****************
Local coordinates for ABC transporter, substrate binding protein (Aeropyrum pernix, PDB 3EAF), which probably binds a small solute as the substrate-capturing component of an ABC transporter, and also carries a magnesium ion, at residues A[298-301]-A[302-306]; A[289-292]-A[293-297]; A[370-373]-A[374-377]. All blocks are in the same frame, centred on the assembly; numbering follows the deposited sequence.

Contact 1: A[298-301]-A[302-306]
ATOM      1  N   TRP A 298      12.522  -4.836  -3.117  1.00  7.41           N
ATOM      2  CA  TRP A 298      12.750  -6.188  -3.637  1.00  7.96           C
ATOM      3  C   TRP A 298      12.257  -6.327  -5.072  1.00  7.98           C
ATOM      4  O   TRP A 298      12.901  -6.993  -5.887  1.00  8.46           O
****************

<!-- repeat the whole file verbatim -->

Local coordinates for ABC transporter, substrate binding protein (Aeropyrum pernix, PDB 3EAF), which probably binds a small solute as the substrate-capturing component of an ABC transporter, and also carries a magnesium ion, at residues A[298-301]-A[302-306]; A[289-292]-A[293-297]; A[370-373]-A[374-377]. All blocks are in the same frame, centred on the assembly; numbering follows the deposited sequence.

Contact 1: A[298-301]-A[302-306]
ATOM      1  N   TRP A 298      12.522  -4.836  -3.117  1.00  7.41           N
ATOM      2  CA  TRP A 298      12.750  -6.188  -3.637  1.00  7.96           C
ATOM      3  C   TRP A 298      12.257  -6.327  -5.072  1.00  7.98           C
ATOM      4  O   TRP A 298      12.901  -6.993  -5.887  1.00  8.46           O